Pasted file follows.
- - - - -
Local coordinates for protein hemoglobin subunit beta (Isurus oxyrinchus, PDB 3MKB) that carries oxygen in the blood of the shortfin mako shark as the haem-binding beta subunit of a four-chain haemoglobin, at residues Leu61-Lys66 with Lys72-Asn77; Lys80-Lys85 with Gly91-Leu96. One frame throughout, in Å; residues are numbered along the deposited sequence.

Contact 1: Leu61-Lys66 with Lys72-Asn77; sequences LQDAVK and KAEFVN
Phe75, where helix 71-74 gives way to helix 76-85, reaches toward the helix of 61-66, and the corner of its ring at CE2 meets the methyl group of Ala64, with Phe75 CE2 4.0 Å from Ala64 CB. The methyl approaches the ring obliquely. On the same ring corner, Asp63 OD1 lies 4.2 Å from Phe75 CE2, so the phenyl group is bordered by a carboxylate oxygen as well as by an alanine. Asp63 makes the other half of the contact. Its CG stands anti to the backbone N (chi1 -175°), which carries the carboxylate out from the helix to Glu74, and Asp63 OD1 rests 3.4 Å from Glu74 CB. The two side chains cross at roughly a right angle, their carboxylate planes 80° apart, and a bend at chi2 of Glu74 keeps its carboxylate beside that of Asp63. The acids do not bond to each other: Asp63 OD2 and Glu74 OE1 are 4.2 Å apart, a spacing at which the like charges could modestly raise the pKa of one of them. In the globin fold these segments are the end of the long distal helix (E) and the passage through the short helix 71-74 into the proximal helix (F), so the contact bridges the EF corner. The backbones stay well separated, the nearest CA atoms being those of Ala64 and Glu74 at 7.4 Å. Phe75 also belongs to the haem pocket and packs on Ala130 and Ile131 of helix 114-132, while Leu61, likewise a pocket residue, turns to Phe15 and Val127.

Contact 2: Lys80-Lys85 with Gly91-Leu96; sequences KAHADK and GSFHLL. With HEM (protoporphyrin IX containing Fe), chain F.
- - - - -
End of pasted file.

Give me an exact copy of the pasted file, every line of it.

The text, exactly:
Local coordinates for protein hemoglobin subunit beta (Isurus oxyrinchus, PDB 3MKB) that carries oxygen in the blood of the shortfin mako shark as the haem-binding beta subunit of a four-chain haemoglobin, at residues Leu61-Lys66 with Lys72-Asn77; Lys80-Lys85 with Gly91-Leu96. One frame throughout, in Å; residues are numbered along the deposited sequence.

Contact 1: Leu61-Lys66 with Lys72-Asn77; sequences LQDAVK and KAEFVN
Phe75, where helix 71-74 gives way to helix 76-85, reaches toward the helix of 61-66, and the corner of its ring at CE2 meets the methyl group of Ala64, with Phe75 CE2 4.0 Å from Ala64 CB. The methyl approaches the ring obliquely. On the same ring corner, Asp63 OD1 lies 4.2 Å from Phe75 CE2, so the phenyl group is bordered by a carboxylate oxygen as well as by an alanine. Asp63 makes the other half of the contact. Its CG stands anti to the backbone N (chi1 -175°), which carries the carboxylate out from the helix to Glu74, and Asp63 OD1 rests 3.4 Å from Glu74 CB. The two side chains cross at roughly a right angle, their carboxylate planes 80° apart, and a bend at chi2 of Glu74 keeps its carboxylate beside that of Asp63. The acids do not bond to each other: Asp63 OD2 and Glu74 OE1 are 4.2 Å apart, a spacing at which the like charges could modestly raise the pKa of one of them. In the globin fold these segments are the end of the long distal helix (E) and the passage through the short helix 71-74 into the proximal helix (F), so the contact bridges the EF corner. The backbones stay well separated, the nearest CA atoms being those of Ala64 and Glu74 at 7.4 Å. Phe75 also belongs to the haem pocket and packs on Ala130 and Ile131 of helix 114-132, while Leu61, likewise a pocket residue, turns to Phe15 and Val127.

Contact 2: Lys80-Lys85 with Gly91-Leu96; sequences KAHADK and GSFHLL. With HEM (protoporphyrin IX containing Fe), chain F.